correctly. Once you have done this several times, it takes very little
    more time that using html 4.01 strict, so for me it is no longer a big
    deal. My only advice is that if you use xhtml 1.1, do it right. Else
    stick with html 4.01 strict.

    The reason for xhtml is to make PC html code XML pure. There are now
    many other computing devices, and XML has become the standard for
    information exchange between them. Xhtml 1.1 greatly improves the XML
    purity, but it still does not go quite far enough. The higher levels of
    xhtml in the works will require new browsers.

    What code you should be using depends on your background and what kind
    of pages you write. If you work for someone else, the code you should
    use is what they demand, although some bosses are open to suggestion.
    If you are your own boss, there are many options. If you are writing
    general pages to sell things to a wide variety of people, you usually
    can not get too exotic in the code you use. If you are writing for a
    network where you can control everything, you can use about any kind of
    code you wish. And there are many other levels between these two
    extremes.
    cwdjrxyz, Jan 13, 2006
    #5
  6. cwdjrxyz wrote :


    > However, IE6 will not display a true xhtml page served correctly, and
    > rumor has it that neither will the upcoming IE7.


    It's official:

    "I've also been reading comments for some time in the IEBlog asking for
    support for the "application/xml+xhtml" MIME type in IE. I should say
    that IE7 will not add support for this MIME type (...) Why aren't we
    supporting XHTML when it's served as the "application/xml+xhtml" media
    type in IE7? I made the decision to not try to support the MIME type in
    IE7 simply because I personally want XHTML to be successful in the long
    run."
    Chris Wilson, September 15th 2005
    http://blogs.msdn.com/ie/archive/2005/09/15/467901.aspx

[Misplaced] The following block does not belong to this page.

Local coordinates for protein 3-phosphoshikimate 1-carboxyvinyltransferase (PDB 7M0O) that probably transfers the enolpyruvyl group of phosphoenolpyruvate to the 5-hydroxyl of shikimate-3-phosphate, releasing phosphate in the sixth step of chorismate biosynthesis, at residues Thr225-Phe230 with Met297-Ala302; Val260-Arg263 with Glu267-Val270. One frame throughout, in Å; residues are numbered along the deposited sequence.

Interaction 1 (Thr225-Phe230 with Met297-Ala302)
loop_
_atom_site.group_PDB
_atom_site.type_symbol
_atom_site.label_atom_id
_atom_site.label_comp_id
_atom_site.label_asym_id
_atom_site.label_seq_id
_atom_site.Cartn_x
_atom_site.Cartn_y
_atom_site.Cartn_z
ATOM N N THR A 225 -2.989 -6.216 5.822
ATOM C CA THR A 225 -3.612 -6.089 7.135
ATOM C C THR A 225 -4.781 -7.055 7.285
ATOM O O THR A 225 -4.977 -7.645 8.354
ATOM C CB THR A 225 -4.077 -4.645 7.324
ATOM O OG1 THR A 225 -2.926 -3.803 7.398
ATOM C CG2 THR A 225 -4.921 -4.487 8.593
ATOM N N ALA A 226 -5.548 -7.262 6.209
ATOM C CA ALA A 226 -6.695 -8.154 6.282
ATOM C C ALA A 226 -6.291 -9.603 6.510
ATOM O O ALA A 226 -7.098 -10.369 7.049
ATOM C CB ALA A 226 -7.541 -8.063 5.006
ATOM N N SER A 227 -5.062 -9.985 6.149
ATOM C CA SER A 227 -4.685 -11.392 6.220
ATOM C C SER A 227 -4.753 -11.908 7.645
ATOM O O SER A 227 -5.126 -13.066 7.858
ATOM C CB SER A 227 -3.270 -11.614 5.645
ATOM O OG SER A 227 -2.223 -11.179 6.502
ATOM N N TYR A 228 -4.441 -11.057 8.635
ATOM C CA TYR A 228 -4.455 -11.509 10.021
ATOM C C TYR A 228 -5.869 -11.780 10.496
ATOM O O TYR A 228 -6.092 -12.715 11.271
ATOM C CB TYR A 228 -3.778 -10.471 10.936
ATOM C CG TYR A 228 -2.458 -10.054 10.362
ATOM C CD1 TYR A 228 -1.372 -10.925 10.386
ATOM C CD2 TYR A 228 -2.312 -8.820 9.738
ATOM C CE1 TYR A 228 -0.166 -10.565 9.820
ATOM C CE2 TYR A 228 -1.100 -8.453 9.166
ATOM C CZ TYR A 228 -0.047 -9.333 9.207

Gérard
    --
    remove blah to email me
    =?ISO-8859-1?Q?G=E9rard_Talbot?=, Jan 13, 2006
    #6
  7. Marc

    Marc Guest

    Thanks for taking the time to write an extensive reply cwdjrxyz, please
    see my comments. :)

    cwdjrxyz wrote:
    > The most important thing is that you use some valid type of html. Even
    > old 3.2 would serve for very simple pages and is still understood by
    > most browsers. However it is quite common for many pages from large
    > corporations to be written in a html soup ranging from html 3.2 to
    > xhtml levels. Some such pages likely were started many years ago and
    > just added to by various people over the years. It is no surprise that
    > some such pages have problems with some common browsers and often fail
    > and must be patched at new browser upgrades.


    We always validate our (X)HTML markup and CSS styling, and I'm all to
    aware of the html soup websites you refer to - we're often asked to work
    on websites like this and we usually say that it would be cheaper for us
    to start from scratch and build the website again.

    > Concerning xhtml 1.1, it can be used if you make the effort to learn it
    > well. At a minimum, in addition to writing valid html 1.1 code, you
    > must set up your server to serve the page with the mime type of
    > application/xhtml+xml associated with the extension .xhtml, or you can
    > also serve as .xml. If you serve a page written in valid xhtml with the
    > extension .html on most servers, you are just serving the page as html
    > and might as well use 4.01 strict. When you serve true xhtml 1.1 with
    > the proper mime type, you will find that it will be viewed well on the
    > recent Mozilla family browsers(Firefox, Mozilla, and Netscape) and
    > Opera. There are a few bugs in some browsers that can be overcome, such
    > as a CSS body background color one on the Mozilla family browsers.